/* Code Comments */

Routing Basics With Reach Router

October 30, 2019

Imagine you have a Single page application but you want to allow your users to navigate to different pages within the app.

I wanted to learn how to do that and found Reach Router a nice place to start.

Let’s dive in.

This is a very basic example (similar to what you would find in Reach Router’s Basic Usage example):

I’ll have an app with two basic views:

  1. Search (titled SearchParams)
  2. Details (titled Details)

The basic flow is that the user will enter a search. That will populate results. When a user selects one of the returned results, they will see the Details.

Initially, however, this is what I had:

import React from "react";
import { render } from "react-dom";
import SearchParams from "./SearchParams";
import Details from "./Details"

const App = () => (
  const [selected, setSelected] = useState()
  <div id="main-div">
    <h1>My Site</h1>
    <React.StrictMode>
      <SearchParams setSelected={setSelected} />
      <Details selected={selected} />
    </React.StrictMode>
  </div>
);

render(<App />, document.getElementById("root"));

I passed along a dispatch to the <SearchParams> to allow the user to select a returned result.

Once they did, that selected item would be passed to Details which would render below the search results.

Not ideal.

I wanted instead to show only the <Details> when an item was selected.

This is exactly what Routing is good for. By adding a <Router> component that wraps our destination components with specified routes, ( the path prop) we can render select components at a given time.

import { Router } from "@reach/router";

const App = () => (
  <div id="main-div">
    <h1>My Site</h1>
    <React.StrictMode>
      <Router>
        <SearchParams path="/" />
        <Details path="/details/:id" />
      </Router>
    </React.StrictMode>
  </div>
);

In this case, our Search is our root - it’s the page users will go to by default when they load our application. To get to the <Details> page, they would need to append /details/:id.

Right now, that would be a manual process. The user would look at the id of the item they’re interested in and then have to know to type in the URL.

That doesn’t feel very ideal. Enter relative links. Relative links are a great way to navigate an app internally.

For example, right now if I’m on the <Details> page (ignoring for a moment how I got there), there’s no way to get home without again modifying the URL.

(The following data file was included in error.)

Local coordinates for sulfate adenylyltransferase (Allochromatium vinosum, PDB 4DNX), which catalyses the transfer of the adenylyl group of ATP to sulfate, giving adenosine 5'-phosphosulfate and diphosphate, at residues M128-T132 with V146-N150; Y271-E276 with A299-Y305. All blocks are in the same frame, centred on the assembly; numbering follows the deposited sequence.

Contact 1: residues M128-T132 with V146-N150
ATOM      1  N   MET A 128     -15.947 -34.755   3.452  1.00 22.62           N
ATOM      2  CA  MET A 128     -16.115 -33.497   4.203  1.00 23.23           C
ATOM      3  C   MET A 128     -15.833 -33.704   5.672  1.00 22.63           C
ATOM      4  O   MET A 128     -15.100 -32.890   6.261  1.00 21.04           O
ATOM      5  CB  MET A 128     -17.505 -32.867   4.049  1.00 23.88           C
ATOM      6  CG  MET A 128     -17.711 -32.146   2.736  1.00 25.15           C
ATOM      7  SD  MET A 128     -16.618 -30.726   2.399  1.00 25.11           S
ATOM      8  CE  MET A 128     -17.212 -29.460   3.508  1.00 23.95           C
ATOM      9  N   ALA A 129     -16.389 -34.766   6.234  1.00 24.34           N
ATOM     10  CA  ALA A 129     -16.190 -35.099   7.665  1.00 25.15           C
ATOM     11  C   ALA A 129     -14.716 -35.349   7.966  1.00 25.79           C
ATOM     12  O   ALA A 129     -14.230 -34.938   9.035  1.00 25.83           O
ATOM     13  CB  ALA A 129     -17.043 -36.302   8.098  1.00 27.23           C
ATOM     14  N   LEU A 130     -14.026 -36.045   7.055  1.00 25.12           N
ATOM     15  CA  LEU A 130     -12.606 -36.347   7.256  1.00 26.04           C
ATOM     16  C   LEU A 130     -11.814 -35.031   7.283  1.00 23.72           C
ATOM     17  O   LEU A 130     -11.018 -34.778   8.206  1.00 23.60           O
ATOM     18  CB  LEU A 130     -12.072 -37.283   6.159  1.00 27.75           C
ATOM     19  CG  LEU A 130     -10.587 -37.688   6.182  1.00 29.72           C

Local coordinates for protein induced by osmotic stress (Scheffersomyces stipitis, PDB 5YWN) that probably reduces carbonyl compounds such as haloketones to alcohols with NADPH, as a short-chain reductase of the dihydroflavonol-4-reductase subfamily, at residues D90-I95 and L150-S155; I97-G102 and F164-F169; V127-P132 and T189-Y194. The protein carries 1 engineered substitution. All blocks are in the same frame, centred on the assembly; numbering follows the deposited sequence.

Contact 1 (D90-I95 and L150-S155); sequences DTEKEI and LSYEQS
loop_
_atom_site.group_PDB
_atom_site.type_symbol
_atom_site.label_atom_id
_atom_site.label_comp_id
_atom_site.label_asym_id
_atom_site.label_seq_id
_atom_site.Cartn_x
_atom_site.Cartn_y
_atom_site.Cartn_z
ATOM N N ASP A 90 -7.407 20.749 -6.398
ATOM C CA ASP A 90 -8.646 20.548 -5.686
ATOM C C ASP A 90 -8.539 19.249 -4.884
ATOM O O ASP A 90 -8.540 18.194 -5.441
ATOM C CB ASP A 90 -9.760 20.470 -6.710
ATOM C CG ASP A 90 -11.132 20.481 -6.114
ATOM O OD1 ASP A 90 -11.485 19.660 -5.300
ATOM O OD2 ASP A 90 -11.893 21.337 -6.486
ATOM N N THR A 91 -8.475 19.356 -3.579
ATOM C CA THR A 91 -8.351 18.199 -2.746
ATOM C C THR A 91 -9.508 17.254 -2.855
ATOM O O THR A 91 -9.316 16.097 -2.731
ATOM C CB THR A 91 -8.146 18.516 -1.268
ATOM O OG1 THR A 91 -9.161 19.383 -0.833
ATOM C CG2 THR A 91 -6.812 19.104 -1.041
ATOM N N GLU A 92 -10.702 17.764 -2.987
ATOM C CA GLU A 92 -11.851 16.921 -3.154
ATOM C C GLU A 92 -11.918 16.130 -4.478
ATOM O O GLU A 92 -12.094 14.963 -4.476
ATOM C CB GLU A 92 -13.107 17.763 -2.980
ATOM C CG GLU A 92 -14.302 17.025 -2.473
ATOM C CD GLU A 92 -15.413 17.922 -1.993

Let’s fix that with a <Link> tag.

import { Router } from "@reach/router";

const App = () => (
  <div id="main-div">
    <header>
      <Link to="/">My Site!</Link>
    </header>
    <React.StrictMode>
      <Router>
        <SearchParams path="/" />
        <Details path="/details/:id" />
      </Router>
    </React.StrictMode>
  </div>
);

I replaced the <h1> with a <header> tag, but the more important part is I wrapped the text in the <Link> tag and provided the path ”/“ to indicate the root of the application.

It’s worth noting that the path on <Link> components is relative - which means Reach Router only needs to know where to go from where in the app it’s currently located.

My example doesn’t demonstrate this well as it provides effectively the entire app on one screen - but imagine another set of <Link> tags within the <Details> component. These could show different dimensions of details. For example, maybe we have sub pages for demographics and background.

In details, we could have something like:

const Details = () => {
    <div>
        {/* Details */}
        <ul>
            <li>
                <Link to="demographics" />
            </li>
            <li>
                <Link to="background" />
            </li>
        </ul>
    </div>
}

Notably absent is a leading details/ from the path.

This is also how we would connect the <SearchParams> component to the <Details>

When a search is successful, the <SearchParams> renders <Results>

import React from "react";
import Item from "./Item";

const Results = ({ items }) => {
  return (
    <div className="search">
      {items.length === 0 ? (
        <h1>No items found!</h1>
      ) : (
        items.map(item => (
          <Item
            // other props
          id={item.id}
          />
        ))
      )}
    </div>
  );
};

export default Results;

And then the <Item> itself has the link to the <Details>:

import React from “react”;
import { Link } from “@reach/router”;

export default function Item(props) {
  
  return (
    <Link to={`/details/${id}`} >
      {/* Display the item */}
    </Link>
  );
}

Voilá!

Conclusion

Routing has been a topic that’s been on the periphery for a while now and has intimidated me for too long.

I’m glad I finally found an excuse to dive in because it’s much more accessible than I feared. Perhaps I’m only scratching the surface (I know I’m only scratching the surface), but by just getting this example working I’ve gained an appreciation for the possible.

Routing adds a huge number of interaction opportunities that are simply not available when you’re dealing with truly a single page.

I find that prospect exciting and am looking forward to finding out what else I can unlock through further exploration.

Want To Learn More?


Stephen Weiss

Thanks for reading! My name's Stephen Weiss. I live in Chicago with my wife, Kate, and dog, Finn.
Click here to see the archives of my weeks in review and sign up yourself!